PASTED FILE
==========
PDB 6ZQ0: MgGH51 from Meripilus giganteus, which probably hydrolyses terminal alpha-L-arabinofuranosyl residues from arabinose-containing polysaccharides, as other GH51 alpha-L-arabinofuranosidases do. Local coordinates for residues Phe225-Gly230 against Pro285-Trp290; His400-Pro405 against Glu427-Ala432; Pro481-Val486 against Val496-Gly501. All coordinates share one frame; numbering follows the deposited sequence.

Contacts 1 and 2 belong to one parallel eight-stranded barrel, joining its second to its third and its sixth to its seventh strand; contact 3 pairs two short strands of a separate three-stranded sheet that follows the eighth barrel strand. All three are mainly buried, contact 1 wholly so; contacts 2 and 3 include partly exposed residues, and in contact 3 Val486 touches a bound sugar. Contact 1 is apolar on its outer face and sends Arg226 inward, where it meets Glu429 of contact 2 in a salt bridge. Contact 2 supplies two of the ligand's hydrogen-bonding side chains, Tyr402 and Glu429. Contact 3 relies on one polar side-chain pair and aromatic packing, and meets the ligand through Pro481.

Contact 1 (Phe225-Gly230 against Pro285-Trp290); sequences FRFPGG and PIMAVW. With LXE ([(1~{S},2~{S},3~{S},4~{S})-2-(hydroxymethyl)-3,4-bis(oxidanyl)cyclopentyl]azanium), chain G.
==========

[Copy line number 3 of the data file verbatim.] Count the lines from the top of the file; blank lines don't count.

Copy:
Contact 1 (Phe225-Gly230 against Pro285-Trp290); sequences FRFPGG and PIMAVW. With LXE ([(1~{S},2~{S},3~{S},4~{S})-2-(hydroxymethyl)-3,4-bis(oxidanyl)cyclopentyl]azanium), chain G.